Sitting in church one day, I watched a father two pews up with his young son. The boy was probably about eight or nine. During the service, the little guy almost constantly had his hand on his dad – scratching his back, rubbing his hand up and down his side, occasionally working up to his dad’s hair and playing with it. My first thought was how annoying that would be, but that was quickly followed by the wonder of it. That little fellow had no hesitation in showing his love to his dad. And that dad showed his by never, ever rejecting the boy’s demonstrations of love.

What is it about dads? I knew my dad lived his life for me. All he did was for me. It was a pretty cool way to grow up, knowing you were the center of somebody’s universe. In many ways, all these decades later, I still am. I remember hubs holding ours and singing to them, tears in his eyes, but not from emotion. It was the pain of that tiny fist gripping the base-of-the-throat chest hair. But he kept singing!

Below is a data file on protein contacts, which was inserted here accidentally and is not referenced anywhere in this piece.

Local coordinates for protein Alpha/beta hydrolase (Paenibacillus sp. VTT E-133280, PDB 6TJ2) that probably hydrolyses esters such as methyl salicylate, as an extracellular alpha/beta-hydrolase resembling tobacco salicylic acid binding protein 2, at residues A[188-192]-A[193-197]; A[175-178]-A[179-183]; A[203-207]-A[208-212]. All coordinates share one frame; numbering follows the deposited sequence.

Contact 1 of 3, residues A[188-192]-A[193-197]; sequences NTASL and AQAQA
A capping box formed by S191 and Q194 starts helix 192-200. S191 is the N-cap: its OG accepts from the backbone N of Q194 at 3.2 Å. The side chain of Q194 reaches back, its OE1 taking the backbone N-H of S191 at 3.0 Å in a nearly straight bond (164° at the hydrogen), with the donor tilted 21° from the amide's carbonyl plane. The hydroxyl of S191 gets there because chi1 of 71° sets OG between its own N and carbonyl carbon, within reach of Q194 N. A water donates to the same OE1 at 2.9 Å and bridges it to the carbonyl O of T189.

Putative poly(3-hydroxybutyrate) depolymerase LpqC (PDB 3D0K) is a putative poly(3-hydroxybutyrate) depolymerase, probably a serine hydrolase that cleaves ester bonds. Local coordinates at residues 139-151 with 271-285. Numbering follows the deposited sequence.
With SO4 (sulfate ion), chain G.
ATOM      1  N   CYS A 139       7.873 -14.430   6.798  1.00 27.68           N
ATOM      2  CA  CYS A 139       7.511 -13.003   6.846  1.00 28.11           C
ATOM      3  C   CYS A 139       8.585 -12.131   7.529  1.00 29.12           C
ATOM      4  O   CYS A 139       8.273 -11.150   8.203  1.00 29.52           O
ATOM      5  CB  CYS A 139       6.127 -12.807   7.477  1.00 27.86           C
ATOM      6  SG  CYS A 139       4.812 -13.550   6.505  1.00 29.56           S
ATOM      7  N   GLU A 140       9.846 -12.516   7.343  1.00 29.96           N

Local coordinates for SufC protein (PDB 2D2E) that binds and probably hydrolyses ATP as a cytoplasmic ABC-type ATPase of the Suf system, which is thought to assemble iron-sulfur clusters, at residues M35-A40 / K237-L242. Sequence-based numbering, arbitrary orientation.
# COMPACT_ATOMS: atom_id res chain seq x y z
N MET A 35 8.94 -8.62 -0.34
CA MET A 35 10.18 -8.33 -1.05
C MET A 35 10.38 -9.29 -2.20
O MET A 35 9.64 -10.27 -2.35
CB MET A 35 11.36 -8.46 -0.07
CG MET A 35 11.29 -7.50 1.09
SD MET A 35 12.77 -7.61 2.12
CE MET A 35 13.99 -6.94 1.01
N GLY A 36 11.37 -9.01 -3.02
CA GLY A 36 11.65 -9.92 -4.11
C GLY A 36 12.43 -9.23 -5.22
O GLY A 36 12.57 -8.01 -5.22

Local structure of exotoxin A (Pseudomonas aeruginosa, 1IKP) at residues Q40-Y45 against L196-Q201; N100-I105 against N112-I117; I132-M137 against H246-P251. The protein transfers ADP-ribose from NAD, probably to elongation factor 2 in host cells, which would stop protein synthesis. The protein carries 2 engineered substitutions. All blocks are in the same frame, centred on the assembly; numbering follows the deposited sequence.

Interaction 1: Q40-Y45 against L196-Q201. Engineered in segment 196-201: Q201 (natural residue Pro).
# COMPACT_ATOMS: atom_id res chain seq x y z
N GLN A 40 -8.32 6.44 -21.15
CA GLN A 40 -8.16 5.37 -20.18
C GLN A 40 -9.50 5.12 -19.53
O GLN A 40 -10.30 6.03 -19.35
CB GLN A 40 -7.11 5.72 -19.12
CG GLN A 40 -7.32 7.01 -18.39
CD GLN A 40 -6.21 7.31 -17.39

The subject of fathers and children came up once in a college class. The instructor discussed how that parental emotion extends beyond the human race. She told of the watchers of the great gorillas observing a huge male resting with his back against a tree. His little baby came by and crawled over him, playing, the father patient if not involved. Then the baby tired and lay down to rest, his head on his dad’s hand which rested on the ground. They observers watched, shocked, when that adult gorilla obviously became uncomfortable and wanted to move. But he didn’t. Not until his baby woke up and no longer needed his hand/pillow.

I carry with me a picture of our youngest chest hair puller, his own, just a few weeks old, snuggled up in his arm. They are obviously intent on something, the daddy’s mouth open, speaking to her. The mom explained to me – they were watching football and the daddy was explaining the game. Sharing a moment, opening the world to his own center of the universe.


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